This has led to an increasing number of difficulties for the people from the lower economic strata of the society to procure the essentials of their basic and staple diet. After the introduction of the GST, the prices of several important goods and services like butter, edible oil, air conditioners, tea, coffee, banking charges, internet Wi-fi prices have gone up. However, the prices of certain basic amenities like the prices of medicines, soap, hair oil, meat and two-wheelers have declined.

3. Employment

The party’s manifesto promised that the government will create 25 crore jobs over the course of 10 years. That is 2.5 crore jobs every year. In 2016, the party president Amit Shah reduced the promise to 1 crore jobs every year. However, even after reducing the promised number of jobs by 1.5 crores, the reality has been vastly different from what was promised. The leaked NSSO data indicated that the unemployment level of the country is the highest in 45 years. According to a report in The Times Of India, the number of formal sector jobs created between 2014 and 2015 was less than 2.5 lakh. Between 2015 and 2016, there was a sharp decline in the number of jobs, with figures plunging below thousands.

Though the government managed to improve the situation slightly, employment generation took a huge blow in 2016, after demonetisation, figures show. As a result of demonetisation, more than 1.5 million people lost their jobs. Until January 2017, the number of jobs created was less than 2.5 lakh. In more recent times, BSNL, a state-owned telecom operator has been reported to lay off 54000 employees after the 2019 elections. India is still a developing country and employment must be made and treated as one of the more important agendas of the government instead of focussing on agendas like building a temple on a disputed piece of land.

4. Issue Of Women’s Safety

Women make up for almost half of the population of India and in spite of that, the male to female ratio in terms of
employment and education has remained lower than other developing and developed nations of the world. The BJP government promised a safe, respectable and egalitarian environment for women in the country. The prime minister and many other members of the party have addressed to women as ‘mothers’, ‘deities’ and ‘sisters’ of the country.

However, despite its significant majority in parliament, the government did not move to pass the women’s reservation bill that would have reserved 33% of seats in the Lok Sabha and state legislative assemblies for female candidates. When it comes to the issue of safety of women, The Thomson Reuters Foundation perceived India as the world’s most dangerous place for women, citing retrograde cultural practices, sexual violence, and trafficking.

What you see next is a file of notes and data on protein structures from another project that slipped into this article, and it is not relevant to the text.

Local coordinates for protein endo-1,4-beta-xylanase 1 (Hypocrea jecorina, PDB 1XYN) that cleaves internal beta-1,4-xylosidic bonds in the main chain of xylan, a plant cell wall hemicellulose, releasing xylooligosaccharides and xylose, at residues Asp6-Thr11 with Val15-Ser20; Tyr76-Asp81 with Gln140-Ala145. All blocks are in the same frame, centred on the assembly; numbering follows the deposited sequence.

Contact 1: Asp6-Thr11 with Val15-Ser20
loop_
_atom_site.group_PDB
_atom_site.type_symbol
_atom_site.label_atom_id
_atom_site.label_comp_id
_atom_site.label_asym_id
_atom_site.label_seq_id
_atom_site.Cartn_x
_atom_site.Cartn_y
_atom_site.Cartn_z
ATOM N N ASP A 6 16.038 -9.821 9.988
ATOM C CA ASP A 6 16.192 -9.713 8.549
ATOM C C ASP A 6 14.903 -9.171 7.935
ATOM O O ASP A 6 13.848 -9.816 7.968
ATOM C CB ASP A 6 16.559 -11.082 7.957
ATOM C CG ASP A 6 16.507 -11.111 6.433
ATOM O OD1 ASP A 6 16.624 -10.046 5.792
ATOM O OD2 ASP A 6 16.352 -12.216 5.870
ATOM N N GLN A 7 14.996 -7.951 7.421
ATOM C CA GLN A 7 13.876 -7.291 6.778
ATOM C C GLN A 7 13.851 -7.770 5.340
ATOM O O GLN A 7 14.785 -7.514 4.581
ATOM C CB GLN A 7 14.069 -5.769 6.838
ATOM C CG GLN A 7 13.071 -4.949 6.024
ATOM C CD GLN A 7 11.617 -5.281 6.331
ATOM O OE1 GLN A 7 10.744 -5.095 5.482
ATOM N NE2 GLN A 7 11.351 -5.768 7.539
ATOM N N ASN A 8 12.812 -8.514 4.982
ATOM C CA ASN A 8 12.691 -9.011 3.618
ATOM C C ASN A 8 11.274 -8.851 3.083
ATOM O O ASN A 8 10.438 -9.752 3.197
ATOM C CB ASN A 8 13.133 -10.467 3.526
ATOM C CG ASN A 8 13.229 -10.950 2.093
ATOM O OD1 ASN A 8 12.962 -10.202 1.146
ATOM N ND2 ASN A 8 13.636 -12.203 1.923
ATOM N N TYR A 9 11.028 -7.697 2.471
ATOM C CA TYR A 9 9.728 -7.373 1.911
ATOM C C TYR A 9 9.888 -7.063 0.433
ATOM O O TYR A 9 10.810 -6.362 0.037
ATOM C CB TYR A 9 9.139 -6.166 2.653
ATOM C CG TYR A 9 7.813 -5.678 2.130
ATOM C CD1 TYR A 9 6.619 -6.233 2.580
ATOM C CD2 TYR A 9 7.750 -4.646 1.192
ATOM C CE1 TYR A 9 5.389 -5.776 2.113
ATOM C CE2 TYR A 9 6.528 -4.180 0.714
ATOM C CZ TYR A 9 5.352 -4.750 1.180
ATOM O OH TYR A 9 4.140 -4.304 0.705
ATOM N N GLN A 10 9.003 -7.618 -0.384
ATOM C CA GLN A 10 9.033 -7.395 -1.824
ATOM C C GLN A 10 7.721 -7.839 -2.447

When it comes to crimes against women, almost all categories have seen an uptick in recent years, with thousands of cases of dowry harassment, assault, kidnapping, and rape registered in the last year alone. The average number of rapes per day in India is about 106. 4 out of every 10 victims of rape or sexual harassment is a minor. Evidently, the government has failed to fulfil its promises relating the issues of women safety and women empowerment.

5. Education

“Education must create minds free from superstitions, hatred and violence and become an important vehicle to cement national unity, social cohesion  and religious amity. Our endeavour should be to inculcate moral, ethical and  humanistic values in the individuals and the society.” These words are from the BJP’s elections manifesto for the 2014 parliamentary election. The budget allocation for education completely punctures the tall claims and propaganda of the BJP. Its election manifesto had reiterated the long-standing demand for spending six per cent of the GDP on education.

The actual outcome, however, has been in a completely opposite direction. Public spending on education by central and state governments combined come to only 2.7 per cent of the GDP. Hindutva being the guiding light of the RSS’ approach to education, communalisation and saffronisation of education has been an integral part of the policies in the past five years. We are aware of efforts of the RSS family to rewrite the history and propagate pseudoscience using national platforms such as Indian History Congress and Indian Science Congress.